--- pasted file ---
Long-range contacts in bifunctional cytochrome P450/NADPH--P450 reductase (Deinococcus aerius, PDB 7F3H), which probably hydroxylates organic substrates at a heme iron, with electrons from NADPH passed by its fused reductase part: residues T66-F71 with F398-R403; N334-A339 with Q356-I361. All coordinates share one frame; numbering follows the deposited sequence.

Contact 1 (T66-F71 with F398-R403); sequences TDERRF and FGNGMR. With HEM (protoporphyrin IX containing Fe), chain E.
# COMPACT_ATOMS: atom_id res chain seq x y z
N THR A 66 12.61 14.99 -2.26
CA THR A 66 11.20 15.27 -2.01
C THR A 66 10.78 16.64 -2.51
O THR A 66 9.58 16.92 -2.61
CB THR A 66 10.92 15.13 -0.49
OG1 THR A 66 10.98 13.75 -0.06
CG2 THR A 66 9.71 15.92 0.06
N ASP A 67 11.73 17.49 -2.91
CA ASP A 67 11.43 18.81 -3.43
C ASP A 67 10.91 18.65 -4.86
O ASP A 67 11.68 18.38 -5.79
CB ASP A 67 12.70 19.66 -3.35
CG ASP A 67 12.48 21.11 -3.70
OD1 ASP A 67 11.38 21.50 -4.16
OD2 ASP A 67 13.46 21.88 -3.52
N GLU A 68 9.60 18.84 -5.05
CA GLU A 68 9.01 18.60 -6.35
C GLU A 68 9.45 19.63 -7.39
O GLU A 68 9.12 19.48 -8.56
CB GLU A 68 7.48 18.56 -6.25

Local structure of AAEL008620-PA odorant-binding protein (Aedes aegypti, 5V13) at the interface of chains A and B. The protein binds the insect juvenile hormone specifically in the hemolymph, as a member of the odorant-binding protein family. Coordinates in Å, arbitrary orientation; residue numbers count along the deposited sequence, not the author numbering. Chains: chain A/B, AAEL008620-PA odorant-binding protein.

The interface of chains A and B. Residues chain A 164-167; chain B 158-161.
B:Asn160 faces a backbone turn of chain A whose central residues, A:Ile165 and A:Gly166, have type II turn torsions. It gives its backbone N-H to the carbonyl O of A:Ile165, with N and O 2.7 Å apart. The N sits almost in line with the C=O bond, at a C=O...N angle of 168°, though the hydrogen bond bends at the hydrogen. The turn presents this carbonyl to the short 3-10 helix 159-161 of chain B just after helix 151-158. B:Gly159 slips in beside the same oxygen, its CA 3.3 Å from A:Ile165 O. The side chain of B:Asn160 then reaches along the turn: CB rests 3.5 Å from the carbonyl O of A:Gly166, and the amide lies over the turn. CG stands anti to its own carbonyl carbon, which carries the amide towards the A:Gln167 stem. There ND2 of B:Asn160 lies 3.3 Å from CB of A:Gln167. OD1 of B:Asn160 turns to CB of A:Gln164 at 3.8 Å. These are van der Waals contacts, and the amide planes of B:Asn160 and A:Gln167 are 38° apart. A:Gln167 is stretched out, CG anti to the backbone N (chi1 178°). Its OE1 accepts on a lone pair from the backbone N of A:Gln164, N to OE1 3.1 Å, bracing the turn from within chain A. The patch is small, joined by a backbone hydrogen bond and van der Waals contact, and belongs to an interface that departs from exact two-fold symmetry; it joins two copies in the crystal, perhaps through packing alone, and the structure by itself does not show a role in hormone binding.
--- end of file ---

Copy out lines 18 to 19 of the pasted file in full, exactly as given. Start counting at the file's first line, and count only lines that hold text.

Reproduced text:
OD2 ASP A 67 13.46 21.88 -3.52
N GLU A 68 9.60 18.84 -5.05